Getting to Grips with the Global Fund Operational Policy Manual: Part I
Oliver Campbell WhiteArticle Type:
Article Number: 4
Only for those with determination and patience
ABSTRACT This article is the first of a series that will review and analyse Global Fund policy and procedural manuals which will be used during implementation of the new Global Fund strategy. We kick off the process with the Operational Policy Manual. This article – and subsequent ones – may not be an easy read because, unless you are already familiar with the OPM, much of it is difficult to understand and of interest to a limited audience. However, it does provide some insights and suggestions which we hope will inform observers and contribute to improving future versions of the OPM. Global Fund critics may be more sympathetic when they see what Secretariat staff have to contend with.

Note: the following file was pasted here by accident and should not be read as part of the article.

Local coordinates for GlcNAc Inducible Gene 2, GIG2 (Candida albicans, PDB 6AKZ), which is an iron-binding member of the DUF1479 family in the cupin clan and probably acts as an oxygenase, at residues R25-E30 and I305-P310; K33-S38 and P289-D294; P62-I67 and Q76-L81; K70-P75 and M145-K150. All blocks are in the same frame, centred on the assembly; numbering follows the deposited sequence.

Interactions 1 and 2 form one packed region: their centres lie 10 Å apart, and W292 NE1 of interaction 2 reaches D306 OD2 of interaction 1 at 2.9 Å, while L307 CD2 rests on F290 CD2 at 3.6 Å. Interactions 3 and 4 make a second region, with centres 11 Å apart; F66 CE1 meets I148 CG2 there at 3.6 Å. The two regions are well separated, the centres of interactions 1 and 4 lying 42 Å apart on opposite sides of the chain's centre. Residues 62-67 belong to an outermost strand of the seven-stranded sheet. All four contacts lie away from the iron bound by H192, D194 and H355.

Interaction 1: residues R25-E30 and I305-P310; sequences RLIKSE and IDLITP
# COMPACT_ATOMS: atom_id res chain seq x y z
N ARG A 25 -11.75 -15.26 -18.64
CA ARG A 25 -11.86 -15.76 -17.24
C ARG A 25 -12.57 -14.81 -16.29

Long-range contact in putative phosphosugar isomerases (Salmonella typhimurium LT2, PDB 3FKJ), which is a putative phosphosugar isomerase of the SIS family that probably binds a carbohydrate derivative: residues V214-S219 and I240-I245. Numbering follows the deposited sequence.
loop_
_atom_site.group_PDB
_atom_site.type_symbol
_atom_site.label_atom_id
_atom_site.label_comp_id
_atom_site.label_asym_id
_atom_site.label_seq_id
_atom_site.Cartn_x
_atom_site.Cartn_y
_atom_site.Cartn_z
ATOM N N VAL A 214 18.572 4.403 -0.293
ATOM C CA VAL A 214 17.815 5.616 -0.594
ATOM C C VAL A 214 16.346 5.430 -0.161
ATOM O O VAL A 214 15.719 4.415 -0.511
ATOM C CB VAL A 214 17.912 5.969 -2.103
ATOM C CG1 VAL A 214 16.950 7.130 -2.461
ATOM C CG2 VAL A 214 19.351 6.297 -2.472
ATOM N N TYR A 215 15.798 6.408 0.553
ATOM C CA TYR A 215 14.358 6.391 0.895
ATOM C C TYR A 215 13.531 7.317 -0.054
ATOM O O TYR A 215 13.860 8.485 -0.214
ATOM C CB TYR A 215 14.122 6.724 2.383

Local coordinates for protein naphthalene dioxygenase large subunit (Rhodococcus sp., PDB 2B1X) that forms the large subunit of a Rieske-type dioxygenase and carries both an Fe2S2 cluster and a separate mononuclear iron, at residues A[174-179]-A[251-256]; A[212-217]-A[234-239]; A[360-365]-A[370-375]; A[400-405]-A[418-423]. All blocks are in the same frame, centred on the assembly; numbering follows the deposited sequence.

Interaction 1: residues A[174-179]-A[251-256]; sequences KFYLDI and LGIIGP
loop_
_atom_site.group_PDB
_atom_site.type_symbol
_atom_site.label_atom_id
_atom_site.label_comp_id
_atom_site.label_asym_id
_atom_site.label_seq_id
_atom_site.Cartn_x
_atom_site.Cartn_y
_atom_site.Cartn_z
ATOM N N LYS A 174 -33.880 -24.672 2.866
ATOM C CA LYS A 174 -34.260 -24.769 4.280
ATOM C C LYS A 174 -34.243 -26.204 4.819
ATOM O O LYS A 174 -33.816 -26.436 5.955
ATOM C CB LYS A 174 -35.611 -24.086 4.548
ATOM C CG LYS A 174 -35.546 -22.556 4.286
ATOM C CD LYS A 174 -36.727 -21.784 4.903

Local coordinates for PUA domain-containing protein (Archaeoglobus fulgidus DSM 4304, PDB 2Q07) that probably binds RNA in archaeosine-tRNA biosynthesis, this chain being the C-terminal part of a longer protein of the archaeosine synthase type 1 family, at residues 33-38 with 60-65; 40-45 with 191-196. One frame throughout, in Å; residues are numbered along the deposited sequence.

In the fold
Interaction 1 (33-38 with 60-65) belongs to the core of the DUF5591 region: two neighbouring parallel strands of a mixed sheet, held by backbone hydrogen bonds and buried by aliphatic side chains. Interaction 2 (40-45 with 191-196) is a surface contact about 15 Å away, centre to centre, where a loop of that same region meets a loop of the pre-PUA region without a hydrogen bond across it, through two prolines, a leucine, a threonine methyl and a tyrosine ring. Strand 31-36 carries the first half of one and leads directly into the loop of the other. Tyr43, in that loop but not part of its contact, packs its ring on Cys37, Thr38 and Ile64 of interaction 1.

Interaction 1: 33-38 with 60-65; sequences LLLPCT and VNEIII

Several months ago, I wrote an article about Global Fund language which generated many responses. I was surprised that all the responses were favourable; no-one attempted to excuse the examples I gave of the misuse of words and lack of clarity. It remains to be seen whether the use of language in the Global Fund will improve. In the meantime, I thought I would look at some of the Global Fund policy and procedural manuals beginning with the Operational Policy Manual (OPM) to see how that reads.
By way of background, I should explain that, in my time as a management consultant, I have developed and written numerous manuals on topics including accounting and management information systems, privatization policies and processes, codes of business ethics, corporate governance, and corporate governance auditing. I mention this because I know that developing a manual of policies and procedures is not easy. Placing topics in the most logical order is harder than it may sound; one soon finds additional topics to include, others that require further clarification to take account of variations and exceptions and, subsequently, amendments are needed to reflect changes in the scope of activities and policy and organizational changes.
That said, the OPM was developed many years ago (version 2 in 2014) and so I was expecting a manual that is readily understandable by both internal and external users. My review – here and in subsequent articles – is of the latest version (version 2.33) published in September 2021.